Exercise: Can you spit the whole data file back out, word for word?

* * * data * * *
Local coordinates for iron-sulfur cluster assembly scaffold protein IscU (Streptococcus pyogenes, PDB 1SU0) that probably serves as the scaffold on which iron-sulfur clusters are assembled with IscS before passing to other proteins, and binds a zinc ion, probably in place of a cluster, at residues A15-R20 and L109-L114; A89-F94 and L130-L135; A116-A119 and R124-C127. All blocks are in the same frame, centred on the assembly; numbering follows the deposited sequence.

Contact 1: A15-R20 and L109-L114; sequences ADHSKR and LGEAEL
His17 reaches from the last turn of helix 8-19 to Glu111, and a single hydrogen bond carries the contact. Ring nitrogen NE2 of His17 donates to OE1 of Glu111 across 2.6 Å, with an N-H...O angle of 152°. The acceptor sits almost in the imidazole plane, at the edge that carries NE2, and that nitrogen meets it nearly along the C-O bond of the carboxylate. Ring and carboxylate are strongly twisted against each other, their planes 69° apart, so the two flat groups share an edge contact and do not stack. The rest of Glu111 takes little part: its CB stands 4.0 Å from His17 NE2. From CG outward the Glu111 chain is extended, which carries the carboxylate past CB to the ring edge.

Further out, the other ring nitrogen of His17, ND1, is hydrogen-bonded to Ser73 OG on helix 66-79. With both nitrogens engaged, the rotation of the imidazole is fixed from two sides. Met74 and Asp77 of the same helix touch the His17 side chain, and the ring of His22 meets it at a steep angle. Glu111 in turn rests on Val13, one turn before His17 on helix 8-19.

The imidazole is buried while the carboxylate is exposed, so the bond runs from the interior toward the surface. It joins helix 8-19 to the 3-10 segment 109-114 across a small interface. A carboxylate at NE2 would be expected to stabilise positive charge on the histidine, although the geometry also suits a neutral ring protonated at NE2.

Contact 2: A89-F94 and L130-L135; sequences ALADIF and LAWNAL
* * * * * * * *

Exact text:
Local coordinates for iron-sulfur cluster assembly scaffold protein IscU (Streptococcus pyogenes, PDB 1SU0) that probably serves as the scaffold on which iron-sulfur clusters are assembled with IscS before passing to other proteins, and binds a zinc ion, probably in place of a cluster, at residues A15-R20 and L109-L114; A89-F94 and L130-L135; A116-A119 and R124-C127. All blocks are in the same frame, centred on the assembly; numbering follows the deposited sequence.

Contact 1: A15-R20 and L109-L114; sequences ADHSKR and LGEAEL
His17 reaches from the last turn of helix 8-19 to Glu111, and a single hydrogen bond carries the contact. Ring nitrogen NE2 of His17 donates to OE1 of Glu111 across 2.6 Å, with an N-H...O angle of 152°. The acceptor sits almost in the imidazole plane, at the edge that carries NE2, and that nitrogen meets it nearly along the C-O bond of the carboxylate. Ring and carboxylate are strongly twisted against each other, their planes 69° apart, so the two flat groups share an edge contact and do not stack. The rest of Glu111 takes little part: its CB stands 4.0 Å from His17 NE2. From CG outward the Glu111 chain is extended, which carries the carboxylate past CB to the ring edge.

Further out, the other ring nitrogen of His17, ND1, is hydrogen-bonded to Ser73 OG on helix 66-79. With both nitrogens engaged, the rotation of the imidazole is fixed from two sides. Met74 and Asp77 of the same helix touch the His17 side chain, and the ring of His22 meets it at a steep angle. Glu111 in turn rests on Val13, one turn before His17 on helix 8-19.

The imidazole is buried while the carboxylate is exposed, so the bond runs from the interior toward the surface. It joins helix 8-19 to the 3-10 segment 109-114 across a small interface. A carboxylate at NE2 would be expected to stabilise positive charge on the histidine, although the geometry also suits a neutral ring protonated at NE2.

Contact 2: A89-F94 and L130-L135; sequences ALADIF and LAWNAL